U.S. and Saudi confrontations with Iran are causing proxy-warfare in weak or failing Arab states and escalating tensions in the Gulf, but there might still be a chance for diplomatic progress with the right combination of measures targeting Gulf-specific, regional, and international issues.
The American University in Cairo launched a massive research initiative that would ask Arab scholars and thinkers over the next three years to find answers to a crucial question: what does the future hold for the Middle East?
Drivers, scenarios, and strategic choices for an improved Arab World
Extreme instability has prompted a fundamental reconfiguration of the contemporary Middle East; as the old order crumbles, a new one has yet to emerge
World experts discuss future global developments such as the rise of Asia, the impact of demographic changes in the Middle East and Sub-Saharan Africa, and the role of the Global South in the world.
The European Union’s High Representative for Foreign Affairs and Security Policy Federica Mogherini asserts that the Oslo and Camp David Accords must be complemented by the realization of a two-state solution for the Palestinian–Israeli conflict in order to secure a lasting peace for the Middle East.
An insider Israeli view on the personalities and ideas that drove the history-making Camp David Accords
Former United States president and architect of the Camp David Accords Jimmy Carter discusses the 1978 conference that changed the Middle East and the prospects for peace today.
In a speech which may have policy implications for the Trump Administration’s Middle East policy, the United States Secretary of State Mike Pompeo lays out plans for the region at the American University in Cairo.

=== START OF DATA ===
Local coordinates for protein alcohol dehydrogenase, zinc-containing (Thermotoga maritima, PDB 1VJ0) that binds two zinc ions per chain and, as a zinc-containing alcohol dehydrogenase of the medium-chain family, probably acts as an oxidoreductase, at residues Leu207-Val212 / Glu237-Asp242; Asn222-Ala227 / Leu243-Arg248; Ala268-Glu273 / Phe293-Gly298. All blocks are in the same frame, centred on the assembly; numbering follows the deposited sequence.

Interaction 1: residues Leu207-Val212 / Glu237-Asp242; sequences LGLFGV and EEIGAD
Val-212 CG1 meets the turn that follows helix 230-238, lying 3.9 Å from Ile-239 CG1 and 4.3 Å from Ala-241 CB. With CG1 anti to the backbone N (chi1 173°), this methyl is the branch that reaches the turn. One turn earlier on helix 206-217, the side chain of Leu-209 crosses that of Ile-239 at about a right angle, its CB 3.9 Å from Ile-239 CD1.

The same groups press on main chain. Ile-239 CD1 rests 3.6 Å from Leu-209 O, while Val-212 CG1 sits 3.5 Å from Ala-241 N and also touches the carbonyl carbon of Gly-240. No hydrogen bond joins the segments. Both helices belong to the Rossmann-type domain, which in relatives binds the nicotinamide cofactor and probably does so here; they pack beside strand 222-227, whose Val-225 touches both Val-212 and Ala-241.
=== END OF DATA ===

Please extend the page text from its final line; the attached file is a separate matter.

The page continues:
The strategic role of the United States—and others—in finding a peaceful resolution to the conflict in Yemen.
Chinese activity in the Middle East has been a lesson in non-involvement and support for local economic projects; yet, as the Belt and Road Initiative kicks off, China’s role in the MENA region will inevitably change.
The Egyptian government is charting a role for itself as new and critical developments unfold in the region.
Trump’s Iran policy burns with fury as well as utter incoherence.
Mega-mall development in Cairo’s suburbs follows a neoliberal model of consumerism popular across the Middle East.
Senior Editor Sean David Hobbs speaks to the Ambassadors of UK and France about the future of Europe and the Middle East.
Tokyo Governor Yuriko Koike recalls her time as a student in Cairo and how it influenced her life in politics.
China has unveiled a “win-win” policy paper to guide its approach to the Middle East. Its $1 trillion One Belt One Road infrastructure initiative will extend all the way to North Africa. But can trade buy Beijing political clout in the region?
The Middle East is reeling from domestic battles between progressive and repressive visions, the impact of globalization, and an exploding youth bulge. Now the reemergence of Russia, the rise of China, and the election of a nonconformist American president also require the Arab World’s urgent attention.
In the midst of the Middle East turmoil, Arab diplomacy is strangely absent. Arab states must approach a changing world in wide-ranging agreement to reorient foreign policy away from excessive international dependence.